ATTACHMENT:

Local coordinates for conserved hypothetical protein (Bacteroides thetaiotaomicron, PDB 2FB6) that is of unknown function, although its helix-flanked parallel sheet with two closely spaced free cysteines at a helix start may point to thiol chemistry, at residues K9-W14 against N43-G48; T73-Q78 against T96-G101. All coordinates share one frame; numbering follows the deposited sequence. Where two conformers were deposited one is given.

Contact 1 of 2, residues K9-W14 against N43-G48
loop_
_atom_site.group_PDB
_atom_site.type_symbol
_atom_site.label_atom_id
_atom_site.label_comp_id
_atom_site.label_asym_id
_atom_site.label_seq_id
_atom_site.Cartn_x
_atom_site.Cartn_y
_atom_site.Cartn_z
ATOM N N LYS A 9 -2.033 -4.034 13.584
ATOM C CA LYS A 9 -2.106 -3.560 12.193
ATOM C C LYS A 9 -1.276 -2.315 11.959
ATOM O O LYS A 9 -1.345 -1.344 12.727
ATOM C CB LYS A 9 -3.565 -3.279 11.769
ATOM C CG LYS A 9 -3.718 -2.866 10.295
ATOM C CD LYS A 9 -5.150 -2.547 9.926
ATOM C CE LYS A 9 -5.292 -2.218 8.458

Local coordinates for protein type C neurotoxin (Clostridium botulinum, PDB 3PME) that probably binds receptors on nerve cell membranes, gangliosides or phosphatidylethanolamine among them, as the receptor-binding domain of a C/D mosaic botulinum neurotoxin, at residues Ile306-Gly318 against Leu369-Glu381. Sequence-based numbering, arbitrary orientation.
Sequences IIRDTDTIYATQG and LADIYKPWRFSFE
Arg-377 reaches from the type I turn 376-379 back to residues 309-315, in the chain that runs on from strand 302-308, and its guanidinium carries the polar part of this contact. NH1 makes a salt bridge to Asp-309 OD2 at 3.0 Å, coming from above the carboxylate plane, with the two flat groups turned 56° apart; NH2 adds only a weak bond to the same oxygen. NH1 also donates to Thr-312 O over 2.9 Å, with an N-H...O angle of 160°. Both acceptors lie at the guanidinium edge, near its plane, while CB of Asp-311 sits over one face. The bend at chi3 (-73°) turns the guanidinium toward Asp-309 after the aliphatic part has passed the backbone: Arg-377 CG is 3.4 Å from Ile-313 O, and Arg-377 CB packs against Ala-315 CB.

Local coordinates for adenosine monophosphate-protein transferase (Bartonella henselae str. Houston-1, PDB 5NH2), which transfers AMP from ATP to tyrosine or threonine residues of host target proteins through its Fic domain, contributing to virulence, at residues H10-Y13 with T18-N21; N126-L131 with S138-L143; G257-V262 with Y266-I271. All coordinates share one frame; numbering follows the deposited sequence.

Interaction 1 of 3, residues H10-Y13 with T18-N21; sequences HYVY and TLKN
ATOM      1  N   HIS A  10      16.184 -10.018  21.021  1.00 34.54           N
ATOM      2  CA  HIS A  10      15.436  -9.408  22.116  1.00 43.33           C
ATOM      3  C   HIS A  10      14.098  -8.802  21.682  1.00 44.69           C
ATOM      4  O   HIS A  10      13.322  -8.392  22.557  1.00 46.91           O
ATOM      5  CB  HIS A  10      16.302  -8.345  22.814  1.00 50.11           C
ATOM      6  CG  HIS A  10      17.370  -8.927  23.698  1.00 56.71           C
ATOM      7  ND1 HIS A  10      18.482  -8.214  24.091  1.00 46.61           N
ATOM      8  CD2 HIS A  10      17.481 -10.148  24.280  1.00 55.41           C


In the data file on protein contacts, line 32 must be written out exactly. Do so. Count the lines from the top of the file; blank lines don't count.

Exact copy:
ATOM      7  ND1 HIS A  10      18.482  -8.214  24.091  1.00 46.61           N